Take Your Group Activity Outside: This last year, I have really missed my monthly bookclub meetings. It’s a group of 6 ladies from WI or church who meet together monthly to talk about the book we’ve read, for a few minutes but mostly to talk about life and provide support to each other in various life stages. It’s possible that, with longer evenings, a firepit and decent coats or blankets, a small group like this could meet up to enjoy outdoors together. Perhaps meeting mid morning would be better, or in a sheltered outdoor spot, like a carport or open garage. Bookclub, a sketching group, a knit and natter group, or any small group that usually meets inside and does not rely on using delicate materials that could be blown away by a puff of wind could be held outside, if only temporarily until indoors is available again.
Live the Friluftsliv as much as possible: Invest in decent clothes to keep you warm and/or dry, commit to daily time spent outside and share that time with your family and friends, start an outdoor activity or hobby (nordic walking sounds ideal, especially since there’s some classes running near me at a time I could just about justify on mental health/menopausal reset grounds) or simply take your morning coffee outside as much as possible. From March to September is an ideal time for us to build up our Vitamin D reserves, which is vital for our wellbeing with or without the extra push it gives the immune system. I’m pushing my gang into afternoons spent in the local park, when I’m at work, walks in local nature reserves with a friend or relative and just throwing the doors open and letting the fresh air in after a winter of small living. A sunny spot in the garden or a bench by the ducks in the park and a thermos flask, and I’m well away. I’ve found Forest Therapy by Sarah Ivens a useful little book here: it has chapters that discuss outdoor living seasonally as well as status-wise, with ideas to use as a couple or a family in the outdoors.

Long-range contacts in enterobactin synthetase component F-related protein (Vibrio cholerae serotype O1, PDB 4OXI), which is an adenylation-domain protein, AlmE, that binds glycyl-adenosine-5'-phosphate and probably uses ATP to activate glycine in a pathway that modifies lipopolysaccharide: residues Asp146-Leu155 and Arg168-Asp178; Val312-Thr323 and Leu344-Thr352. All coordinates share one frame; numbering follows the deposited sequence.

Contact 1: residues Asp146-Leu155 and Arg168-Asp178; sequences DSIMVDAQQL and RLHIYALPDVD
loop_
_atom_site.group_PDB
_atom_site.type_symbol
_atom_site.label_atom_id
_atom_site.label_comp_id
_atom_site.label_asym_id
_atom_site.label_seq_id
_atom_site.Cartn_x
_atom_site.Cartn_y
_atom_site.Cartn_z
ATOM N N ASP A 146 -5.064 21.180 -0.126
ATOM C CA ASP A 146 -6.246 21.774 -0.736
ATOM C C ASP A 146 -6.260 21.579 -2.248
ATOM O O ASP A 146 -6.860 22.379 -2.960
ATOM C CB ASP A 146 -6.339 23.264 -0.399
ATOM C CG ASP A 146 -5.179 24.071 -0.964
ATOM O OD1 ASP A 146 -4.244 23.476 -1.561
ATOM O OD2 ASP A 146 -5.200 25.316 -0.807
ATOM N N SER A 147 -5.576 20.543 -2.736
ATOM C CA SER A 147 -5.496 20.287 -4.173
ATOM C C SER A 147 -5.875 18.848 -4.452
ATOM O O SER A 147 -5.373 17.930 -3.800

Think Like a Tree: In her excellent book, Think Like a Tree, Sarah Spencer sets out how living with and around trees helps her deal with an ongoing illness and the stresses of life by thinking like a tree: building community, seeing the world around her as a support system designed to keep her in the present, provide the oxygen she needs and recognising her small, but crucial, role in Nature. Nature supports her, she supports Nature. It’s a symbiotic relationship. Take your friends to a forest and see how you all respond. Tree hugging sounds like a crazy thing to do, but actually making contact with a living organism that may well have been planted before you were born and will possibly continue living after you’re dead has a habit of putting small problems back in their box. I have long held that cathedrals are man’s half-hearted effort at rivalling Nature’s Natural Cathedrals. I find greater peace and calm in woods and forests than almost anywhere else. Take your spiritual support group (bible study, yoga, or simply the people you spend most time problem solving with) out to a forest, and let the greenery work on you.